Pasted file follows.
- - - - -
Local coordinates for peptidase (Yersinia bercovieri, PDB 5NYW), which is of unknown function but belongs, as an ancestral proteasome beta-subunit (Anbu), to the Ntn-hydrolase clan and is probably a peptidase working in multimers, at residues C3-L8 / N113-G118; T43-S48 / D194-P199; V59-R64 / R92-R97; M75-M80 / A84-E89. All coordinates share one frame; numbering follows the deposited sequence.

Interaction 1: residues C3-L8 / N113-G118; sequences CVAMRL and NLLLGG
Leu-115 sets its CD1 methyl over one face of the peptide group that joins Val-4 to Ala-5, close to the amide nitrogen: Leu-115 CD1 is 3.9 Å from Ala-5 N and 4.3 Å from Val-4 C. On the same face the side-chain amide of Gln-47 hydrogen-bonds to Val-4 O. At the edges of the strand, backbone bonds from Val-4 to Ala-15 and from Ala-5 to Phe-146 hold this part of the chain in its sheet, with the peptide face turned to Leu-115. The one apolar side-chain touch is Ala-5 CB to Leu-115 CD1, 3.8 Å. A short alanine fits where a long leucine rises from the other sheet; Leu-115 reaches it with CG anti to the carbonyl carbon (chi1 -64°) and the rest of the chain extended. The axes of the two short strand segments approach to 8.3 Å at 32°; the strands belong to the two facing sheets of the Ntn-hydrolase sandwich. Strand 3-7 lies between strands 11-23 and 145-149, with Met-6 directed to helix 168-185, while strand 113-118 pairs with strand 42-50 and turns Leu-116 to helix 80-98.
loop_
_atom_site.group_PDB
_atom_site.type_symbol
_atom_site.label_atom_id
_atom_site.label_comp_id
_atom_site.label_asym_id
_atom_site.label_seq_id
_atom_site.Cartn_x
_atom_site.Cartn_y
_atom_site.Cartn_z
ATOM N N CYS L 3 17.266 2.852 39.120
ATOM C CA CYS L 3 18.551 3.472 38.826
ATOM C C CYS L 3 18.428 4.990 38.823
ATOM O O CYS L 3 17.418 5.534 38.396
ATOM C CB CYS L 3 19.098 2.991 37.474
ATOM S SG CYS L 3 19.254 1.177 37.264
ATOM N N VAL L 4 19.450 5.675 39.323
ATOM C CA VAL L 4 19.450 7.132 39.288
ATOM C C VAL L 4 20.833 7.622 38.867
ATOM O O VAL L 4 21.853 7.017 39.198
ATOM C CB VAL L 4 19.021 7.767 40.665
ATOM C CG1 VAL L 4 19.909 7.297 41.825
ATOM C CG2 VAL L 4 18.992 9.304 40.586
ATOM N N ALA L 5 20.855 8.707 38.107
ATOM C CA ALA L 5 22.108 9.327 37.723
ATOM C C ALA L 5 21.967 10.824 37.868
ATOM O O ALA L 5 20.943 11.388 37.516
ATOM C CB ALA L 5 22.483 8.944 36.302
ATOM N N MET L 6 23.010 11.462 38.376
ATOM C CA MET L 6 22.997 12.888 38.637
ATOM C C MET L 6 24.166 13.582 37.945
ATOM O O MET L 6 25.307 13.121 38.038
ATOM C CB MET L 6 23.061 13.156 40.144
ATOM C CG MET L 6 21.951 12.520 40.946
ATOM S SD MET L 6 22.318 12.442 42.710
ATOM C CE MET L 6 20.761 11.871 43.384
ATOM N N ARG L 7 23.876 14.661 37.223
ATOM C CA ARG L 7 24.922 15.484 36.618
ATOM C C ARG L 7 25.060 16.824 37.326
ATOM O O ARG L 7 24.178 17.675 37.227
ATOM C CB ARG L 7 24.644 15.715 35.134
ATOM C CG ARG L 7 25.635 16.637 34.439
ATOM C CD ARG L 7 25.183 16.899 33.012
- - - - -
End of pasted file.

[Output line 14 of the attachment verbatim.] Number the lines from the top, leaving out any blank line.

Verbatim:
ATOM N N CYS L 3 17.266 2.852 39.120